Middlesex was one of the books on my reading list for the year. I really liked The Marriage Plot and loved The Virgin Suicides, so I figured I should read his most well known novel. I enjoyed it, though not as much as The Virgin Suicides. I probably would have enjoyed this more if it focused more on Cal's story and didn't have the extensive family saga backstory, which felt like it could have been chopped way down and still gotten the themes across. (I mentioned this to Ian and he brought up Desdemona working at the Temple as a great example.) When Cal hits adolescence, though, the novel starts firing on all cylinders: the story, the intensity of first love, the beautiful writing. Glad I stuck it out.

Through the Narrow Gate is a nun memoir so come on, you know I'm all over that.  An interesting counterpoint to my beloved In This House of Brede. I kept thinking she wouldn't have become disenchanted with the nun life if she'd been at Brede Abbey instead. But an interesting exploration of how religious life stifled her intellect, and how she ultimately resolved the conflict. Enjoyed this enough to keep it rather than leave it behind at a Costa Rican hotel, which was my original plan.

The Talented Mr. Ripley is another classic that I thought might make for a fun vacation read. It has an unreliable narrator although it's told in third person omniscient, which was a change of pace. Ripley is extremely sexually repressed and sociopathic, so his brain is an interesting place to visit.  Actually, he seems like a cousin of Charles Kinbote. (I wonder, especially given Highsmith's own bisexuality, if this novel is less problematic than Pale Fire from a Queer Criticism point of view. Gay = evil, or repressive society = evil? Maybe I need to delve into some academic journals.) (Tangent over.) A nice tense read, super creepy, with an excellent anti-hero.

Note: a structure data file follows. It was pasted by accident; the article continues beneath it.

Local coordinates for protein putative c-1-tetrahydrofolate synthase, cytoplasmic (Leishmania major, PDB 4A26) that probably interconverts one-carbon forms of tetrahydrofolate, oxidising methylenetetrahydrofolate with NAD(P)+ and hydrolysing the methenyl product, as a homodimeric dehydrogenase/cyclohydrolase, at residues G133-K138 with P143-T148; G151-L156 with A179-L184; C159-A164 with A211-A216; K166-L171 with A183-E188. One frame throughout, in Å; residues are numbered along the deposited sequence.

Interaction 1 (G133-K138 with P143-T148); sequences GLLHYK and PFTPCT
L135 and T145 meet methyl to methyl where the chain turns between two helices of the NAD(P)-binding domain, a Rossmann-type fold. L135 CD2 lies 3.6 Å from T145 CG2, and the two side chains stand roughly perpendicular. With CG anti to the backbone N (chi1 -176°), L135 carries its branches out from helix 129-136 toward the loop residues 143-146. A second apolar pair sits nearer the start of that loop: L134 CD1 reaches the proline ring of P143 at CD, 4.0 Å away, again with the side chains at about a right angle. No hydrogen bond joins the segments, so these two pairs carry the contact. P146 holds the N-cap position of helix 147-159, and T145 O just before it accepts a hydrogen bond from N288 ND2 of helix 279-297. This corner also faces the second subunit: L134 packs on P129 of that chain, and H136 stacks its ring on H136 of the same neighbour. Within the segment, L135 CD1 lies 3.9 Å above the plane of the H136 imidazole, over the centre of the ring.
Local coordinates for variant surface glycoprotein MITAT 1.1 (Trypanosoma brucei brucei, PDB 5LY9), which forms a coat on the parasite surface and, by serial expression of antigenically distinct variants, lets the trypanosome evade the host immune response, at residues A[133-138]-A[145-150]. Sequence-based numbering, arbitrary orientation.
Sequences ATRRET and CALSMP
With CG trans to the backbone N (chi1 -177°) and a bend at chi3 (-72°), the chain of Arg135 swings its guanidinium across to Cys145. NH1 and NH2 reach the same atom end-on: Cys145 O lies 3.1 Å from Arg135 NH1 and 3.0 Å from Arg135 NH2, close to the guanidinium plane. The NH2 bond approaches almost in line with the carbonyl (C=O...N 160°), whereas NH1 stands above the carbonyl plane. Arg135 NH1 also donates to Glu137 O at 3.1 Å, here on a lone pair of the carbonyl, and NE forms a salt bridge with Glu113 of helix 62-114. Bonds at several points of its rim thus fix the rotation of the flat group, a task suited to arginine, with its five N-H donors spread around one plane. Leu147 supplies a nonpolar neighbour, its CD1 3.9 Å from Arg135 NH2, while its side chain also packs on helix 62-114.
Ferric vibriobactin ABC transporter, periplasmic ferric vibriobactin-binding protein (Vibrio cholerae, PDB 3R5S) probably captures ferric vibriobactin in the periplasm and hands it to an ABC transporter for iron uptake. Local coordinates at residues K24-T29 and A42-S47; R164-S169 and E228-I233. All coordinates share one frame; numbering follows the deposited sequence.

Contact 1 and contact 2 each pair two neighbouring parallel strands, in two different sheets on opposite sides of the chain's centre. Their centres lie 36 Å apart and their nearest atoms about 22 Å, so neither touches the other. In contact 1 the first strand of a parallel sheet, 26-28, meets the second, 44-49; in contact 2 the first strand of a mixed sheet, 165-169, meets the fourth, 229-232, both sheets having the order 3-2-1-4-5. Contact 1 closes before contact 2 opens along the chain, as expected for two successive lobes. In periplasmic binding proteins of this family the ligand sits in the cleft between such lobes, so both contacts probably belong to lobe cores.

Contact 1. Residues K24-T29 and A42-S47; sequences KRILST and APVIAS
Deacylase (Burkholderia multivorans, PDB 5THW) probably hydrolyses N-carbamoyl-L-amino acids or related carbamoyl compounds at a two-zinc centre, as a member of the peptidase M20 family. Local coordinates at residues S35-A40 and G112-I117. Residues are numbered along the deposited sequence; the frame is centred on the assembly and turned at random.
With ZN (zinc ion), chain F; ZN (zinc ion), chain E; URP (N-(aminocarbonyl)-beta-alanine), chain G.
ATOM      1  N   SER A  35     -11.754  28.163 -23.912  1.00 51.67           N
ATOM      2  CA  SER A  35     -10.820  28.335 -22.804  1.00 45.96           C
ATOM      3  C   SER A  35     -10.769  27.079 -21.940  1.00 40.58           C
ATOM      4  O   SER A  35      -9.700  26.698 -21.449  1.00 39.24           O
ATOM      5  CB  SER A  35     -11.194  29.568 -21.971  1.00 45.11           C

What Alice Forgot had such a great conceit that I had to read it: a woman hits her head and loses 10 years of memory. She remembers being self-effacing, pregnant and madly in love with her husband, hits her head, and suddenly she's a power mom of three in the middle of an ugly divorce. The way it unfolds (with bits and pieces of memory coming back to her as she works things out, makes incorrect guesses, gets to know her kids, observes how much her loved ones have changed and tries to figure out why) works really well. And Alice is such a likeable character who is easy to root for. A classic airplane read, but far above average. Recommended if you like the genre!

Finally, I read The Vacationers by Emma Straub, which I'd originally downloaded for my last vacation where my phone broke. I think this was one of those buzzy novels that I heard about in EW and other places. This novel is great. It's about a wealthy New York family that travels to Mallorca: two parents, a grown son and college-age daughter, the son's girlfriend, and a gay couple who is friends of the family. They all have their own agendas and alliances and secrets, and the perspective moves smoothly in and out of the minds of each of the core characters. Yes, a great vacation read, and also an excellent piece of literary fiction. Highly recommended.